So, like I said, Chrysler’s greatest ad in the last decade was a big lie.

Comments? Any “Buy ‘Merican” folks care to explain how buying a Chrysler 200 is better than buying a Tundra?

Filed Under: Auto News


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  1. John says:

    I certainly catch the technical side of the point, that Chrysler is NOT American. But, I also think it was done very well to push the Detroit angle. I am not pro union and pulling for any of the Big 3 for that matter, so, no back story here. I do think it is better to have a car/truck built here in the USA, regardless of the corporate home, as it does support jobs and suppliers in our home base. That is what Toyota figured out and certainly they have invested big bucks in the USA plants to drive that point home, of “Built in the USA”. Just think of how many Nissans, Fords, and GM models are built over the border. It makes a lot more sense to me to keep
    it here in the USA before we lose all of the mfg jobs to the “corporate boys” who could actually care less about social economic responsibilities and care more about P&L results. I will take the “technical lie” as long as they build in Detroit or any other state for that matter. Just my .02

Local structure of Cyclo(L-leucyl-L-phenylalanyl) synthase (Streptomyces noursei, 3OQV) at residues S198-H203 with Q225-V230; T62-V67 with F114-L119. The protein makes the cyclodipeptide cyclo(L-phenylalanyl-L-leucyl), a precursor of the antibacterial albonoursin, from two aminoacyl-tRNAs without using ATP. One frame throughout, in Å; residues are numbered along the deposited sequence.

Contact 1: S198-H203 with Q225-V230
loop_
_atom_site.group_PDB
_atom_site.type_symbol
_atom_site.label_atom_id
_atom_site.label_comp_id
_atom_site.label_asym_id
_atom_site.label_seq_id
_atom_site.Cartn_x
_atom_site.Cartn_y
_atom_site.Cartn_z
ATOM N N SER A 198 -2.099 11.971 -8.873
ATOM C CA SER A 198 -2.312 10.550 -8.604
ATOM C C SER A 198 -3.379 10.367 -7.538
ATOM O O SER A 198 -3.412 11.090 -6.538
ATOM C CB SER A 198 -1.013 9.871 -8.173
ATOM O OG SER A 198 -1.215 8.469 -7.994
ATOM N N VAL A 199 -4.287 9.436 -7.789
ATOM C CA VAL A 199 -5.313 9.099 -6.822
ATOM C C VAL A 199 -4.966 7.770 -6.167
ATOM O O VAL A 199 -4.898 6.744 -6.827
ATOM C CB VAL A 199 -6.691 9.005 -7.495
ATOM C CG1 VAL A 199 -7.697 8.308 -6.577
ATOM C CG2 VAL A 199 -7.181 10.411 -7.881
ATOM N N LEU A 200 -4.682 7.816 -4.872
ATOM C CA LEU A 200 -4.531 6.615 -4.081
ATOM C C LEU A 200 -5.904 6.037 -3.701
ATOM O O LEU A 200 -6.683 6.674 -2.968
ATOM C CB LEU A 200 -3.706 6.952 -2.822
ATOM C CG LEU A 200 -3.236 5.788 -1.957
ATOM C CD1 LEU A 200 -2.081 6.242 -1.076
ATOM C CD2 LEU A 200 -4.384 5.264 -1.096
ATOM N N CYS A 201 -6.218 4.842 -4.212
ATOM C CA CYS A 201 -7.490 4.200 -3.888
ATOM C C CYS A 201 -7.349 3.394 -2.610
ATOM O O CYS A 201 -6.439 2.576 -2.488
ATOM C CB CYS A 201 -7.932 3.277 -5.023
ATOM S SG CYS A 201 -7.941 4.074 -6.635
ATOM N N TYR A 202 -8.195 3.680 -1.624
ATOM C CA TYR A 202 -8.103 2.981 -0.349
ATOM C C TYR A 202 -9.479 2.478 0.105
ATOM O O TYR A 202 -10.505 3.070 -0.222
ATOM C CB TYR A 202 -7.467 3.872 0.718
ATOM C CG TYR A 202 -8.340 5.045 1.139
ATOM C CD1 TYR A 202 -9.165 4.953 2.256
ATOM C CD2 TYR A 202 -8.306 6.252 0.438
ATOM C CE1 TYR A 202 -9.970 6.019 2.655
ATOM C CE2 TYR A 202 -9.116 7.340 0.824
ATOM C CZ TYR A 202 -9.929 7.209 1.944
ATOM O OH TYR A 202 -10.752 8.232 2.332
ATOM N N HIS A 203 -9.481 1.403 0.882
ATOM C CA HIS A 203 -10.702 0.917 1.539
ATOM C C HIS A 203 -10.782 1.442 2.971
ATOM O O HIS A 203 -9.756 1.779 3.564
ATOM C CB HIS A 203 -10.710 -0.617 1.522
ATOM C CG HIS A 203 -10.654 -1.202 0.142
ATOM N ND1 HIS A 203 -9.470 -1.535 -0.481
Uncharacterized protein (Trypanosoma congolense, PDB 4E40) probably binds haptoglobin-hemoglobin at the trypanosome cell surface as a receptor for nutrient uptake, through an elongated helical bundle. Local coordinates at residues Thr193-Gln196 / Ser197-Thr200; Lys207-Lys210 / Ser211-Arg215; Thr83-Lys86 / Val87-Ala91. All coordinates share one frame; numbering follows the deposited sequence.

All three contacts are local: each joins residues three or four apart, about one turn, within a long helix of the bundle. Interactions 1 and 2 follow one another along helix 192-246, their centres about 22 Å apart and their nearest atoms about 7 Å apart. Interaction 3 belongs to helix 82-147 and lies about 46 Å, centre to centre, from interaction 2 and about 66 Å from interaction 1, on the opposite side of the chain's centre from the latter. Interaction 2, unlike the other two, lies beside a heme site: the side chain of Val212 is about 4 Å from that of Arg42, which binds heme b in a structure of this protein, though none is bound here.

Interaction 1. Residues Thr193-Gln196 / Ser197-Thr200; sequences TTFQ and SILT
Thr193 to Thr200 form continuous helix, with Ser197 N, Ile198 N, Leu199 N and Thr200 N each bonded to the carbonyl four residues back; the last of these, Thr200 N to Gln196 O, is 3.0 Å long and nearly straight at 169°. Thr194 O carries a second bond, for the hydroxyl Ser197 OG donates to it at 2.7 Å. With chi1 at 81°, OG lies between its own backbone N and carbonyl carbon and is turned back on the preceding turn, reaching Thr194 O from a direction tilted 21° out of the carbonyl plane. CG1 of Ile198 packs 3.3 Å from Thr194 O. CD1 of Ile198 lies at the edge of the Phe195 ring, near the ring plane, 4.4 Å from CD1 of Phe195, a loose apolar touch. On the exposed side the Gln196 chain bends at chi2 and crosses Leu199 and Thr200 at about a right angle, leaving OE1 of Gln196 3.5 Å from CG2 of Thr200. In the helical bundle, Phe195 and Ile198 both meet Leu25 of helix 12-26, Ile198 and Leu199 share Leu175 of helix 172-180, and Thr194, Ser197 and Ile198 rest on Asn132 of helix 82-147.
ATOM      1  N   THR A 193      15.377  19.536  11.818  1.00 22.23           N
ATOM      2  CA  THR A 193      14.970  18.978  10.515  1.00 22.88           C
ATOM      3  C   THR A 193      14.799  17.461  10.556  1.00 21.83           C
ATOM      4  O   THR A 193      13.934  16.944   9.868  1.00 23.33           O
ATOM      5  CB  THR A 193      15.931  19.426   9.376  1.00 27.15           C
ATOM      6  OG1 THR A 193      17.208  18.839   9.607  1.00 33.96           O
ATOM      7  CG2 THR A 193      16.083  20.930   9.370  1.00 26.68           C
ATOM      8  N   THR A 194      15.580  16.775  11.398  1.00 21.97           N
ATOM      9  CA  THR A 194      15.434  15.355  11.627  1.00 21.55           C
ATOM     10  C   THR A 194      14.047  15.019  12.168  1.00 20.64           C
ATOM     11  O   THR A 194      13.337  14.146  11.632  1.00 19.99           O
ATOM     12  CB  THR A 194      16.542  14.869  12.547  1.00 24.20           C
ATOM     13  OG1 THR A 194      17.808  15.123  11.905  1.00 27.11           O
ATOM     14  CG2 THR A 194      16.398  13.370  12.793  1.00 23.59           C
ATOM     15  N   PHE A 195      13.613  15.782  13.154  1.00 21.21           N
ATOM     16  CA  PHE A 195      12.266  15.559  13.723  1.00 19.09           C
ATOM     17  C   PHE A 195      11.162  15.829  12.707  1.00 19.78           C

2. Jason (Admin) says:

    John – I’m actually in 100% agreement. I’m fully behind any vehicle that’s built in the USA, especially when the majority of the parts are sourced here too.

    However, I was struck by the hypocrisy…Chrysler wants America to “buy American,” and that’s really a half truth.

    Thanks for commenting!

  3. TXTee says:

    I hated the commercial overall because it had Eminem in it. I bet his sorry azz doesn’t even drive a Chrysler…..

    Did anybody see the Jack in the Box commercial? I think Jack drives a rigged up Tundra. At least that’s what my mom said. I missed it so will try a Google search.

  4. TXTee says:

    Went and checked it out…sorry it’s a Dodge.

  5. John says:

    Thanks Jason for the comment. I do not care if it is Big 3 or even Toyota (which I own), but, I prefer it is built here. Younger folks may not understand the damage thst is going on here. I survived, but, I worry about what will happen, if we let or allow all mfg to be outside of the USA. Scary to think about it… (jbtoy as most know me)

  6. Jon says:

    Why is it that almost everything we buy in America is made in foreign countries:toys,clothing,appliances,etc..Yet, when it comes to automobiles, you get the “Buy American” for the betterment of our country. By the way I’ve owned two Nissans,both were built right here in America by American men and women. Nissan has two plants in the U.S. which employs 10’s of thousands of Americans, that’s not including suppliers,aftermarket and dealerships. Who do these people think they’re foooling,it’s all about your money in their pockets,no?